If I had to be ultra picky and go off on a bit of a tangent, I could say that as a bino harness, if you like to travel light like I often do, then you may find this type of fully enclosed bino harness & case a little bulky.

However, to be fair, they can't please everyone and If this is the case you could get yourself more lightweight bino suspenders or sling style harness (see my guide to Binocular Harnesses and the Different types here) and just use this harness as a storage case.

Neck Strap for the Vortex Diamondback HD 15x56 Binoculars

Neck Strap

In general, this Vortex neck strap is good and at this price range, is about average and what I would expect. So whilst not quite at the level of the best as it lacks a few minor (non-deal breaking) details, that fact that you get one, as well as a bino harness, is welcomed:


  • Wide and thickly padded
  • Good quality materials used & well stitched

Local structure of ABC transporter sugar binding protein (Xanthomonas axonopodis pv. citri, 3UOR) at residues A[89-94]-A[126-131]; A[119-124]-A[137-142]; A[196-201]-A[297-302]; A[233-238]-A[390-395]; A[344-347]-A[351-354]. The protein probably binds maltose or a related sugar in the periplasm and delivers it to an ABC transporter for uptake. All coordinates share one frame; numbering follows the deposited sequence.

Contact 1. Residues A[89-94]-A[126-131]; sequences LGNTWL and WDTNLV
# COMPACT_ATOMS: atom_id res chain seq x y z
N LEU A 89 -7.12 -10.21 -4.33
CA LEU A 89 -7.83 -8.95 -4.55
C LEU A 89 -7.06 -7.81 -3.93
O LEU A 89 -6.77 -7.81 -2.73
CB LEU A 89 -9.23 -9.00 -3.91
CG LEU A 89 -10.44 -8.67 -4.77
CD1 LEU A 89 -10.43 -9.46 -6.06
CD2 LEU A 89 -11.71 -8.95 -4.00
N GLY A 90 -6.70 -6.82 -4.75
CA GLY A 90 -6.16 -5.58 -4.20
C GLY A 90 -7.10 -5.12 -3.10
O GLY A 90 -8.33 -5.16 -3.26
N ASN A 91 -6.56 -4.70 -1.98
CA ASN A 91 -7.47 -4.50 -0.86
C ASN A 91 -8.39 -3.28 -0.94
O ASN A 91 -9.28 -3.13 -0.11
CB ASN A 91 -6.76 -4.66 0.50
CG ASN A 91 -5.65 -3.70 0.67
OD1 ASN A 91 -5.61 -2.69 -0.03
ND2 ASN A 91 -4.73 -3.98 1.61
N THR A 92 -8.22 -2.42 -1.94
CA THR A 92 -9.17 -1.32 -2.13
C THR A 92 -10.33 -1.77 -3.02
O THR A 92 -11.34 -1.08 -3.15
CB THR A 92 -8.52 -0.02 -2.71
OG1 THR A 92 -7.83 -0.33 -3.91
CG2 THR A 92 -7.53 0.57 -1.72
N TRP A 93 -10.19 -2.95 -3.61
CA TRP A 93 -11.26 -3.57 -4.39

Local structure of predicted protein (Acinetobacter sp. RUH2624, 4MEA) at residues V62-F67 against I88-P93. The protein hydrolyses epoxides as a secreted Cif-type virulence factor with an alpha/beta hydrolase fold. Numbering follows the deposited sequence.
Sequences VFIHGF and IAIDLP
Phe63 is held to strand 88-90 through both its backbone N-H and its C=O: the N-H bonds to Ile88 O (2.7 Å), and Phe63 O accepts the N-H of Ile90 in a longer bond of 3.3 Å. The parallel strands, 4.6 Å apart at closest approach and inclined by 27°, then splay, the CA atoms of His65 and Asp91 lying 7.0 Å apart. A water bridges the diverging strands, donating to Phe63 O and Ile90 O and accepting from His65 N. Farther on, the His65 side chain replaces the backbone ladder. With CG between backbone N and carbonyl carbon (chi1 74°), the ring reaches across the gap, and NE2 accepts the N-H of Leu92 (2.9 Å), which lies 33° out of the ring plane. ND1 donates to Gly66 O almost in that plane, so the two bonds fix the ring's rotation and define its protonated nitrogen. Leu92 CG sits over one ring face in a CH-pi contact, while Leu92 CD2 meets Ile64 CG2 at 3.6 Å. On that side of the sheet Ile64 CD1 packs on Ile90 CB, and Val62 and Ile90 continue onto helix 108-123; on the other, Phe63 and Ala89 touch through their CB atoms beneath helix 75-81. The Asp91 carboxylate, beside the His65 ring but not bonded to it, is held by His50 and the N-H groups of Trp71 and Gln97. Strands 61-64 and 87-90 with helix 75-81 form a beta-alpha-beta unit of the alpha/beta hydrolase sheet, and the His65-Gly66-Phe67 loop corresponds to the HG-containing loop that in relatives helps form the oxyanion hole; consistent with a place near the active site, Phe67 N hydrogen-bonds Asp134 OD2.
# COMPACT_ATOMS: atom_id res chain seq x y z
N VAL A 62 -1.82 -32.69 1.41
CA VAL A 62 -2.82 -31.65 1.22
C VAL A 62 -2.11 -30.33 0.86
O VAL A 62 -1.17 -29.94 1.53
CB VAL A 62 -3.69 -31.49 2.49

• Extra grip from the textured neoprene underside reduce sliding on the neck
  • Vortex branded - not a very cheap completely generic strap I often come across these days
  • Can be adjusted for length


  • No quick release clips to remove more quickly and easily
  • Not a curved shape that would fit around neck and shoulders more naturally
  • No rings between the padded section and connecting straps that improve freedom of movement

Objective Lens Covers

  • Objective Lens Covers on the Maven B5 18x56 BinocularsTethered to the barrels, hang under the binocular out of the way when glassing and easy to find and replace, prevents losing or leaving them behind
  • Reasonably good fit (perhaps a fraction too loose), but easy to replace and don't come away too easily by accident
  • Vortex logo, not generic unbranded
  • Made from reasonably thick rubber/plastic, so should last if looked after
  • Would have looked nicer and more a part of the instrument if they had fitted into the ends of the barrels rather than over them